4 x 8 would also be a good size, so you can go buy a sheet of plywood for another project some day. You'll find a good trailer is handy. A kit's fine. Don't make your own, unless you are an ME and a qualified welder, which you aren't, or you wouldn't have asked in the first place. I'm a booger welder! :thumbsup: Too much at stake. I rescued a guy on I65 from his home made trailer. He's lucky it failed on the off-ramp, or he'd be taking the big dirt nap now.

BTW: I would try to get a class 2 "box receiver" hitch, much sturdier than class 1 and you can setup for a level trailer.

  • Irishcrfrider

Posted July 03, 2011 - 03:38 PM

#13

firstly
I use a 1.9 golf tdi and Ive towed 3 bikes (2 250f's and 1 150f) along with all the gear, fuel, toolboxes, etc, even an awning. So theres plenty of power in that vehicle of yours. :thumbsup:

About the trailer, have you considered making one? A single axle with a chock and a few hours of welding would do the trick. And most custom made trailers are better than most of the ready built ones. But in saying that I dont know how that would fare out with your insurance.
Also unless the trailer is going to be kept in a garage I would consider a galvanised one, They'll stand up to anything you throw at them.

just my 0.02

  • Tdaz250

Posted July 03, 2011 - 08:18 PM

#14

MX hauler will work. Its not too heavy

  • mxstate

Posted July 04, 2011 - 09:53 AM

#15

I sold my Nissan Titan and got an econobox
I spent hours looking at my options if I was going to get away from a truck
Small SUVs have decent ground clearance

Posted Image
Posted Image

Harbor Freight 4x8 with 12" wheels and a few hours of mods
I think $350 total
Works great and very easy to load the bike (using my Fly ramp)
It gets the job done : taking me to the track and not spending a fortune on gas
Drawbacks are the reduced storage for gear, tools,etc.. and the "nice" interior that I'm struggling to keep in good shape from scratches, dirt.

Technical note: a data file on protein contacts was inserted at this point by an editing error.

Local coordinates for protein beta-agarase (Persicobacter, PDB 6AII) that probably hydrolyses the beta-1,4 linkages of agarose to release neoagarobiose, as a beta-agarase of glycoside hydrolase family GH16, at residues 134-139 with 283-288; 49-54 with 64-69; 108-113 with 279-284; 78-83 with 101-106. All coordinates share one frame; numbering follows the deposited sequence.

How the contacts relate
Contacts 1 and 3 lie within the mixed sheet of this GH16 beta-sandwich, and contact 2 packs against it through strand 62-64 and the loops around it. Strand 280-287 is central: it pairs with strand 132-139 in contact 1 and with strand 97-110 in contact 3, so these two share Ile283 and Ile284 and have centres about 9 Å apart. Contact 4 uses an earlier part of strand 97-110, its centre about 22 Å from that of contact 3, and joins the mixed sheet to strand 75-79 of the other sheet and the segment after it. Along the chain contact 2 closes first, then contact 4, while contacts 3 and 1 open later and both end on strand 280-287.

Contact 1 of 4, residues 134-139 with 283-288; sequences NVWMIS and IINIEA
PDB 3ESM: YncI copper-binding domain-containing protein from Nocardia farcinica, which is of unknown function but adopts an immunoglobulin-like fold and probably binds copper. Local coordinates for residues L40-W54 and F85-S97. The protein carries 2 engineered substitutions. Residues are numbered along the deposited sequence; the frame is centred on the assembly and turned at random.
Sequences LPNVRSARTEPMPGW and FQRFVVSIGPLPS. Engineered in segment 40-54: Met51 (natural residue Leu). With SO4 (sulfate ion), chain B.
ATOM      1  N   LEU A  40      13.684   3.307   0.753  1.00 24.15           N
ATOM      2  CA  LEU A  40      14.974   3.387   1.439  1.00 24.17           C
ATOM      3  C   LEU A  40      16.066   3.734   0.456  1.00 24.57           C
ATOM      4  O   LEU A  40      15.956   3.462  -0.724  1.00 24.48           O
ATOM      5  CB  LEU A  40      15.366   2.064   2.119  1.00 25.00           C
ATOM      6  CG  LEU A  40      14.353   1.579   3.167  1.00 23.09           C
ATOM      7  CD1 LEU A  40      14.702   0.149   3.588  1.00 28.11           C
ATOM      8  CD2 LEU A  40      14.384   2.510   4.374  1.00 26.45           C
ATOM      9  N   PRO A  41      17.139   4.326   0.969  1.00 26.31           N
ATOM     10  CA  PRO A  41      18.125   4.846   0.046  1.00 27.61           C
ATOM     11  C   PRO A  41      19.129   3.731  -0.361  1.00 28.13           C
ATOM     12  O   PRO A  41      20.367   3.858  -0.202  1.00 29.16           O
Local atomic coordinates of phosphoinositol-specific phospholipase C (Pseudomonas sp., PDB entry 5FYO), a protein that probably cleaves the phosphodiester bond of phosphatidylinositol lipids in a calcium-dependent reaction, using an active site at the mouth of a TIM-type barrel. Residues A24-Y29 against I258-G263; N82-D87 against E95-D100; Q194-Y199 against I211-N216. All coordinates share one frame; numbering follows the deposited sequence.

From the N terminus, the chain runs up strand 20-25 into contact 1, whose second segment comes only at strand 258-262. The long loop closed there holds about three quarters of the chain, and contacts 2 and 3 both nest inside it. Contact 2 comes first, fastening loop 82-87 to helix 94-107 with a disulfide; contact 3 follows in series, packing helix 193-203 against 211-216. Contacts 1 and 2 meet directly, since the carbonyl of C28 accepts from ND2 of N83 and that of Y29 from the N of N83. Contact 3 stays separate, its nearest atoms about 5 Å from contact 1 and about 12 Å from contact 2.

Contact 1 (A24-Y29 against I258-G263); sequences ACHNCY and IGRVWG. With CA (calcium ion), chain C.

I'm thinking of going back to a compact truck though....

  • 400exrider103

Posted July 04, 2011 - 12:47 PM

#16

I think Imma pick up the harbor freight 4x8, a friends got a universal hitch that will fit my car, hes gunna sell that to me for 35$, so I should be able to get a full setup for under 400.. Not to bad.

  • 400exrider103

Posted July 04, 2011 - 01:00 PM

#17

I sold my Nissan Titan and got an econobox
I spent hours looking at my options if I was going to get away from a truck
Small SUVs have decent ground clearance

Posted Image
Posted Image

Harbor Freight 4x8 with 12" wheels and a few hours of mods
I think $350 total
Works great and very easy to load the bike (using my Fly ramp)
It gets the job done : taking me to the track and not spending a fortune on gas
Drawbacks are the reduced storage for gear, tools,etc.. and the "nice" interior that I'm struggling to keep in good shape from scratches, dirt.
I'm thinking of going back to a compact truck though....


Thats the 4x8? Almost looks like the 4x4 where the board over hangs on both sides? Anyways nice setup :thumbsup:

  • Chickenhauler

Posted July 05, 2011 - 08:44 AM

#18

MX hauler will work. Its not too heavy


Cavalier's are not known for their load carrying capacity in the backseat.

Add on another 3' from the rear axle to the load carrying point, and it's not gonna do well.

  • 6 Riders

Posted July 05, 2011 - 11:31 AM

#19

Y'know if there's a Fred Meyer around you, they also sell a 4X8 folding trailer. It looks to be a bit better quality than the H.F. Trailer and it's usually on sale for $260. And you get fuel points:thumbsup:

  • Tdaz250

Posted July 05, 2011 - 09:26 PM

#20

:thumbsup: A friends got a 06? Cavalier...doesnt seem that bad when were all riding in it. If its just you in the front and a couple hundred pounds on the back thats probably the same as 2 people sitting in the back.